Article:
Diwali celebrated with traditional fanfare
Dubai: Thousands of Indian expatriates ushered in Diwali, the festival of lights, today with pomp and fanfare. The build-up began nearly a month ago with the festivals of Ganesh Chaturthi and Navratri and, over the last fortnight, the main thoroughfares of Bur Dubai have been festooned with colourful lights and glowing lanterns.
However, this year, the mood is comparatively sombre owing to the turmoil in the region and the festivities seem to be scaled down.
The tradition of buying gold or silver, on the day of Dhan Teras before Diwali, also saw a slow-down. Deepak Soni, CEO of Marhaba Jewellers, told Gulf News: “This Dhan Teras was a slow experience for most jewellers as people only made token purchases of 8gm gold coins and small silver items. They did not go for big-ticket items.”
However, at another jewellery store in Bur Dubai, buyers were being turned away as gold coins were in short supply. Only those who had pre-booked their coins walked away with them. “I hadn’t pre-booked my gold coin. So it looks like I will have to do without it this time,” lamented, Archana, a housewife.
Himani Semwal, a Dubai-based entrepreneur who bought some gold rings on Dhan Teras, said: “The price of gold has fallen but that has not triggered a buying spree as people feel gold is not a good long-term investment. It’s only women who want some personal jewellery items who decided to make their purchases on the auspicious day.”
Celebrating Diwali with a difference this year are Manju and Luv Sahni, long-time residents of Bur Dubai. They decided to gift books and stationery to classmates of their seven-year-old daughter Jahnya. “For my personal shopping, I make it a point to buy a new silk saree on Diwali day. My mother is here from India and she has made mouth-watering Diwali delicacies. We will meet up with friends and share the celebratory mood,” said Manju.
For Mona Sharma, Dean of Student Activities, American College of Dubai, this Diwali is special as she has been blessed with a granddaughter. “I have been distributing sweets as our delight this festival is doubled with the birth of our granddaughter, Anahita,” she said.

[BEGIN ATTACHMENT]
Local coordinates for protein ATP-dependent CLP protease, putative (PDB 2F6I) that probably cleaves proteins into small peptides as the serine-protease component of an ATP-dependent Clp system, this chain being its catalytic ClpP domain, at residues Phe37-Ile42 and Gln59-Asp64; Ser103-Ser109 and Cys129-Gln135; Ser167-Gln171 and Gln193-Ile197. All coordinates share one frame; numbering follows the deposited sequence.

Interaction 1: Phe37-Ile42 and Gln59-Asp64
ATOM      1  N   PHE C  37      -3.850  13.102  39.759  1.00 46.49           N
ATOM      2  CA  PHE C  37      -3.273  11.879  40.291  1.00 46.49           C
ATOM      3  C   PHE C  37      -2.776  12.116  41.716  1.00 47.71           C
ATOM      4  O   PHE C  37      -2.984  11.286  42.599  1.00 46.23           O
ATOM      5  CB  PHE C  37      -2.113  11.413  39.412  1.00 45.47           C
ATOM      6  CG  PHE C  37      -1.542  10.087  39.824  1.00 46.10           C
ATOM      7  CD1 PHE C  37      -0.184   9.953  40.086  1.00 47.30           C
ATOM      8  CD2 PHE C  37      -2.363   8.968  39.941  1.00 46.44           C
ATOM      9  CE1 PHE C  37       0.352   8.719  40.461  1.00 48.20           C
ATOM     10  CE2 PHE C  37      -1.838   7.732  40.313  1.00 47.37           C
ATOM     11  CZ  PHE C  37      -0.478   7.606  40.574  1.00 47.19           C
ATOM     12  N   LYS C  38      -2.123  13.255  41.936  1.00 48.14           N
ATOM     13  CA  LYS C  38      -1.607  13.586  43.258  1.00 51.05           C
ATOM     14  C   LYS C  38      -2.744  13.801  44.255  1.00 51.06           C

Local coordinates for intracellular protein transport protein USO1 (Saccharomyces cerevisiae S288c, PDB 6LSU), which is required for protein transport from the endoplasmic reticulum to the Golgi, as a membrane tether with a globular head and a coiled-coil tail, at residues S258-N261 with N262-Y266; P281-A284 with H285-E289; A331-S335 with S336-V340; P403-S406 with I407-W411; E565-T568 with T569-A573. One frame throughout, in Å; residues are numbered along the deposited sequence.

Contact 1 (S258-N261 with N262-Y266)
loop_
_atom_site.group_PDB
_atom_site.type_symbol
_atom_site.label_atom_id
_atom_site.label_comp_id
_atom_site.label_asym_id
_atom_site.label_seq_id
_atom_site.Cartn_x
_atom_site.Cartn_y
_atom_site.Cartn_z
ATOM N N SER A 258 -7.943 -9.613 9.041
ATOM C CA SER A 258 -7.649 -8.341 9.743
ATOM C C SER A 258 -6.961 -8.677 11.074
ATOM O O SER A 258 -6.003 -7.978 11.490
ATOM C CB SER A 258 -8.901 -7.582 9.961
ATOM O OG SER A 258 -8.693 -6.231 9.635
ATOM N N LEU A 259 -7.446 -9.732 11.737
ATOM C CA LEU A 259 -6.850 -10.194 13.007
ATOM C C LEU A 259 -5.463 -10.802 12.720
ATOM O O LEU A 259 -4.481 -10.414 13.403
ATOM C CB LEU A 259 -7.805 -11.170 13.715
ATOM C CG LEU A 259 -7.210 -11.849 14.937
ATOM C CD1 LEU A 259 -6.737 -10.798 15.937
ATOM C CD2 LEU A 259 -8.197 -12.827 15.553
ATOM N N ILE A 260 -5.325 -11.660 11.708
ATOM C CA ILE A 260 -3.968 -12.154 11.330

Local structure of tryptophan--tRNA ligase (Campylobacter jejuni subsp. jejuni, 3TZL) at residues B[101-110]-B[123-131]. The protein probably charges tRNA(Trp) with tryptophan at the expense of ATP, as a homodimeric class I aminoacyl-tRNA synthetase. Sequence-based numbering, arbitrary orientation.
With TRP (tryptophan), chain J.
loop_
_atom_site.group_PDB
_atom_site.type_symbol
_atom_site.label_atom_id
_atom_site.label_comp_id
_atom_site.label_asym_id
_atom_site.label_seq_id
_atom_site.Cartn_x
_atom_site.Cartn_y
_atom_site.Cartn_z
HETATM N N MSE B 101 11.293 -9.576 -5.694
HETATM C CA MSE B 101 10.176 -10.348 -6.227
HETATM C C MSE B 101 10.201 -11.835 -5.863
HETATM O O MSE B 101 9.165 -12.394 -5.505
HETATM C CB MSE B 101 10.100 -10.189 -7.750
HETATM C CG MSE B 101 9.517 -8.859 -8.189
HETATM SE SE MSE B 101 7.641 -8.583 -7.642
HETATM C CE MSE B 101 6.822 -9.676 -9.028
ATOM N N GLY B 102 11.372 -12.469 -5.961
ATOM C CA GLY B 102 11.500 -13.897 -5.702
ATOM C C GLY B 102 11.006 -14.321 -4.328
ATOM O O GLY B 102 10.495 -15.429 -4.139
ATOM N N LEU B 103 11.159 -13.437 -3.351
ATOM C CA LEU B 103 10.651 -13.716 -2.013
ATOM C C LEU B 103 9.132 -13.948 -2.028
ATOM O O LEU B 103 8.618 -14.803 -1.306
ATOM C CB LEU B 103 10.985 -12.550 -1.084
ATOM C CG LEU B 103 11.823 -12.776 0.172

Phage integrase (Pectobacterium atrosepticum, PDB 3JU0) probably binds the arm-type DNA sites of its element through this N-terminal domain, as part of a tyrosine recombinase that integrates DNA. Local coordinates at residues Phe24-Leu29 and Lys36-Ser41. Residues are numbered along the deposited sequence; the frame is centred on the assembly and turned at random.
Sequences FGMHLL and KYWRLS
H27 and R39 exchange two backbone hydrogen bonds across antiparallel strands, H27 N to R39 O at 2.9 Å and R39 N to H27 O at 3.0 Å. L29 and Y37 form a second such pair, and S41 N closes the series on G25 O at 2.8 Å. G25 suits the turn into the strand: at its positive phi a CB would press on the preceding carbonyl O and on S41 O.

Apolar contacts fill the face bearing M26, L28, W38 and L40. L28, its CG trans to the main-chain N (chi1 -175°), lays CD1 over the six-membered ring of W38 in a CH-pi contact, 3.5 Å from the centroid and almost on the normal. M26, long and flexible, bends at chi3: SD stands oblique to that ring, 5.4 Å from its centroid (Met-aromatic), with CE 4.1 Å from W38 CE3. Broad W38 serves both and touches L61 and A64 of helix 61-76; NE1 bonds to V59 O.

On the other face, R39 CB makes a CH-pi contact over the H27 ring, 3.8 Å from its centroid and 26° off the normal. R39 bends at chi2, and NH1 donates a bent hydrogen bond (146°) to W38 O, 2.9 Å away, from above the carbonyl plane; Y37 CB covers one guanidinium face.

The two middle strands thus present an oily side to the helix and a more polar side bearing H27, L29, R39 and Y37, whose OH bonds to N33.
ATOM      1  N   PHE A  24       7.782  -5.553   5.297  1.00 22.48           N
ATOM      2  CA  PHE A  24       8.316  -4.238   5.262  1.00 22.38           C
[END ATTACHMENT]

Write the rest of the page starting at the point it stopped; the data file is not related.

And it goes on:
Veera Bhatia said her family is fully caught up in the festive spirit. “Despite Diwali being a working day, we did not hold back on our purchases. Like every year, I have made traditional sweets, spring cleaned my home, segregated clothes and shoes for charity, put up lights and am all set for the rituals.”
On the streets of Meena Bazaar in Bur Dubai, people thronged sweet shops as it is a Diwali tradition to pay a visit to friends with a box of sweets. Laddus (traditional round sweet preparations) and barfis (milk-based sweets) were in huge demand, said the manager of a sweet shop. “We stop making all other items at least a week before Diwali as there is such a huge demand for laddus and dry fruit barfi. We are hardly able to meet the demand.“
The narrow bylane leading to the temple in Bur Dubai was packed with people buying flowers, incense sticks, lamps, coconuts and other items required for Diwali rituals.
On the social circuit, Diwali get-togethers are fighting for space on the daily calender. “If you are not bleary-eyed and sleepless during Diwali, it means you haven’t had a good party season,” said Indian expatriate Ashok K., a regular fixture at most pre-Diwali parties.